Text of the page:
The Greek words speak to us of creation and freedom.
The Gospel for this Pentecost Sunday is John 20:19–23 or John 15:26–27; 16:12–15
1. God is like the wind
The Holy Spirit is an unknown God, as Pope Francis has reminded us. He may seem to be like the wind. We don’t see the wind. We don’t see the Holy Spirit, but He is present and working. Without Him, a Christian cannot live, he cannot breathe the life of God. The Holy Spirit is near and works very concretely, especially in the Holy Sacraments.
Jesus breathed on them and said to them, “Receive the Holy Spirit. Whose sins you forgive are forgiven them, and whose sins you retain are retained.” (Jn 20:22–23) —
Jesus breathed on the apostles. The same Greek word “emphusao” appears in the figurative narrative of man’s creation, when God breathed (emphusao) the breath of life into the nostrils of the man He had made from the dust of the ground. This means that, through the work of the Holy Spirit, man becomes a new creation. Through the sacrament of the forgiveness of sins, man becomes a new creature. God gives him new life because he breathes his Spirit into him again. The sacrament of confession is a sacrament of freedom.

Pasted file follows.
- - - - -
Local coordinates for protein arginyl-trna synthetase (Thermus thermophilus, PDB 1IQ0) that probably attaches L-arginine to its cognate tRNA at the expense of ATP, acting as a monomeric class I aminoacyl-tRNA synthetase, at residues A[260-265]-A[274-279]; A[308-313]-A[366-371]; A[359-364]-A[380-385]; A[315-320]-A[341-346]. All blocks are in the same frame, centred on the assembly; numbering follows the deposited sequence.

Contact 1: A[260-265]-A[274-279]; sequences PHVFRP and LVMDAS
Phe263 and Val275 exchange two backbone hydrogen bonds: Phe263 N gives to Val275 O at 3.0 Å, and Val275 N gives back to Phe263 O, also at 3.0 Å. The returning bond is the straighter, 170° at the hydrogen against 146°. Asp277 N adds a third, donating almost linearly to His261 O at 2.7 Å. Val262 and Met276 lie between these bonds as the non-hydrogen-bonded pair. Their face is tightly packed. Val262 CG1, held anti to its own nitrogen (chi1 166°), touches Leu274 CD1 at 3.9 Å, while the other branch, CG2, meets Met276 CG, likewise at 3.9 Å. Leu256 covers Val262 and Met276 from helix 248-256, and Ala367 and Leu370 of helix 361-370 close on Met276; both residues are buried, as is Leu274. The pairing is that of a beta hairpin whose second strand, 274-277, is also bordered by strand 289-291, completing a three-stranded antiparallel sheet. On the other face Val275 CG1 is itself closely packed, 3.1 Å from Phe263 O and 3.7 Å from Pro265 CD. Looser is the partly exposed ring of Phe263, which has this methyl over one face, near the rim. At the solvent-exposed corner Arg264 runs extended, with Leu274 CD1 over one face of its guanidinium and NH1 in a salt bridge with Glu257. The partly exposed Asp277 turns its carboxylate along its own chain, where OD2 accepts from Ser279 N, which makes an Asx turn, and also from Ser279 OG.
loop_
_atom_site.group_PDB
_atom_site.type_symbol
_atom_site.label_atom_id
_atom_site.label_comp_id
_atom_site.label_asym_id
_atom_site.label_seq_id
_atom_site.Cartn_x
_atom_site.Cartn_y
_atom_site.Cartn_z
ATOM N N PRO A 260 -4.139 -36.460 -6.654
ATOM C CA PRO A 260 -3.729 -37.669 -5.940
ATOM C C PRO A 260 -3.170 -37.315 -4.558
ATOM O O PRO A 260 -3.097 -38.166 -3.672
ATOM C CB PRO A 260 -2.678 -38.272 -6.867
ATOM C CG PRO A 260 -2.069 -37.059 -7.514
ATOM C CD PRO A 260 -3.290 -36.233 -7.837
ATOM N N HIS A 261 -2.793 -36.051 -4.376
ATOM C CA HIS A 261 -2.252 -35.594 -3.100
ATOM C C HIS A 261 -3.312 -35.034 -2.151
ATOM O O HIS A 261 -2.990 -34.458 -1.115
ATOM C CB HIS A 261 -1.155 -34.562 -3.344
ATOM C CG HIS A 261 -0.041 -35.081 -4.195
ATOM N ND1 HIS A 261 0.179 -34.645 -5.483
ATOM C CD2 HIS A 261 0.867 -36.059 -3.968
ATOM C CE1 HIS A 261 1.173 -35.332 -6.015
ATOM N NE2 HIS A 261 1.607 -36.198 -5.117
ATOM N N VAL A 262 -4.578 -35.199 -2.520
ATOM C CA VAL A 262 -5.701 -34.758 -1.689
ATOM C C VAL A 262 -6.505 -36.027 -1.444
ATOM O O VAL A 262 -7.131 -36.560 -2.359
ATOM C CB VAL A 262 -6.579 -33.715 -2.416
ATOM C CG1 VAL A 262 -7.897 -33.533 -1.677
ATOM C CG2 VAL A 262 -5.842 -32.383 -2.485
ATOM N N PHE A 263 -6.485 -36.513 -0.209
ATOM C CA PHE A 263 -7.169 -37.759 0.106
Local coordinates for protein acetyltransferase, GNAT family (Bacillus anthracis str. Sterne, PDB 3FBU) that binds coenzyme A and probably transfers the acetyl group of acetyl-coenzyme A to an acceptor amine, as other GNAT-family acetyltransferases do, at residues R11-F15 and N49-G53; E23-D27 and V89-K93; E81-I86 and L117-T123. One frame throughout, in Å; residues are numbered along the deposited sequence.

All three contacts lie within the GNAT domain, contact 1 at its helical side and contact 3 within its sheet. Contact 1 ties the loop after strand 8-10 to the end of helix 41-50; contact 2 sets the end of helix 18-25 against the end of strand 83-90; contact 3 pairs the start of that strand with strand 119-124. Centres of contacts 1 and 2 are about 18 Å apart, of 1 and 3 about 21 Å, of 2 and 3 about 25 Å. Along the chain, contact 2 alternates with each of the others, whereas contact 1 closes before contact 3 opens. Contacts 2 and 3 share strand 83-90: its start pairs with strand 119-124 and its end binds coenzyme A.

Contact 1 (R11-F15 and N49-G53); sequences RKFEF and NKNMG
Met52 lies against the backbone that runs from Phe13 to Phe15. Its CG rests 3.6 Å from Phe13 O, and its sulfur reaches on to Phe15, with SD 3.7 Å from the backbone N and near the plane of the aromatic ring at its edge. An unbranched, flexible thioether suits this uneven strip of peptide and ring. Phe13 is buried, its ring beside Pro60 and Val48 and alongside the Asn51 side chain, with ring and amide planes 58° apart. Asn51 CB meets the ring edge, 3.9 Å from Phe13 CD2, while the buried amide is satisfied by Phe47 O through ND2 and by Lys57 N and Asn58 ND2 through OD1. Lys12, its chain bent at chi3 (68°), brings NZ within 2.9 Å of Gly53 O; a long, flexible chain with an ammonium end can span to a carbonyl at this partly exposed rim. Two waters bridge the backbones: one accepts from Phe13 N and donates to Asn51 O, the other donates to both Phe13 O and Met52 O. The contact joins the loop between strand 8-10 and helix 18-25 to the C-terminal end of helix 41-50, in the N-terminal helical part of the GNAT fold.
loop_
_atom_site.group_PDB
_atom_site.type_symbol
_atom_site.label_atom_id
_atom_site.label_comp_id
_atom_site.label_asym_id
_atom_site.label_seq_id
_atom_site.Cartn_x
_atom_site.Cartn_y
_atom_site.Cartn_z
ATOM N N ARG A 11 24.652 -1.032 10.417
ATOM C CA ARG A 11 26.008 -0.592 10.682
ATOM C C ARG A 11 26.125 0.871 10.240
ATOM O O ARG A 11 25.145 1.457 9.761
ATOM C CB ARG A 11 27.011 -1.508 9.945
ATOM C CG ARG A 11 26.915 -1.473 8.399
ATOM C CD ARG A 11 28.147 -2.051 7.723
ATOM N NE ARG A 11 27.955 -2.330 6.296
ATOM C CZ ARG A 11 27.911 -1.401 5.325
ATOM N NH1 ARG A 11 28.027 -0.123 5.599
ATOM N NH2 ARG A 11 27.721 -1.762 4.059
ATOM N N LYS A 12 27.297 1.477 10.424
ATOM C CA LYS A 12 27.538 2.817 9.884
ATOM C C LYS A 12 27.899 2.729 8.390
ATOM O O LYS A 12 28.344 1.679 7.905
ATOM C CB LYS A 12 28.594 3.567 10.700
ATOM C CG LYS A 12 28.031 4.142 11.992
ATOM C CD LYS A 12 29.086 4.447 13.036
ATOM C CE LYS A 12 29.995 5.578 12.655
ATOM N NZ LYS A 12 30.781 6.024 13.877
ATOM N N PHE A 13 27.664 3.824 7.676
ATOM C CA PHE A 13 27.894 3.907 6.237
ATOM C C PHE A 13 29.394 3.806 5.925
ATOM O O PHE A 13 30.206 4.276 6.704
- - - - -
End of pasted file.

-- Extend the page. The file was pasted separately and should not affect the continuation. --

Whose sins you retain … The Greek word “krateo” used here means to remain in prison. Someone who does not benefit from the sacrament of the forgiveness of sins remains in prison, in the cage of his own sin. The Holy Spirit frees man from the cage of imprisonment.
The Cenacle, where the Holy Spirit was sent and the Apostles received the gift of tongues, is the antithesis of the tower of Babel. When the tower of Babel was built, the people were proud, so God confused their languages. The Cenacle is a symbol of the people’s return to the Lord God. The Apostles spoke in different languages so that everyone could hear the Good News of Salvation.
The Holy Spirit is constantly at work, today as well. He wants to give each of us His gifts and give us freedom. All Catholics have to go and receive the sacrament of forgiveness, at least once a year during the Easter season, so that they can experience the power of the Holy Spirit. Many saints knew how precious this gift was to man and received Confession regularly — on a monthly basis, and some did so even weekly.
The Holy Spirit is invoked in the sacrament of reconciliation to give us forgiveness and freedom from sin. Before confession, it is good to ask the Holy Spirit to show us our weakness, because the Holy Spirit leads us to the truth. However, He does not leave us alone with the difficult truth of our sin. He also shows us God’s power and love, and He leads us out into freedom. That is why it is so important to come to the sacrament of confession. What is the sacrament of reconciliation for me?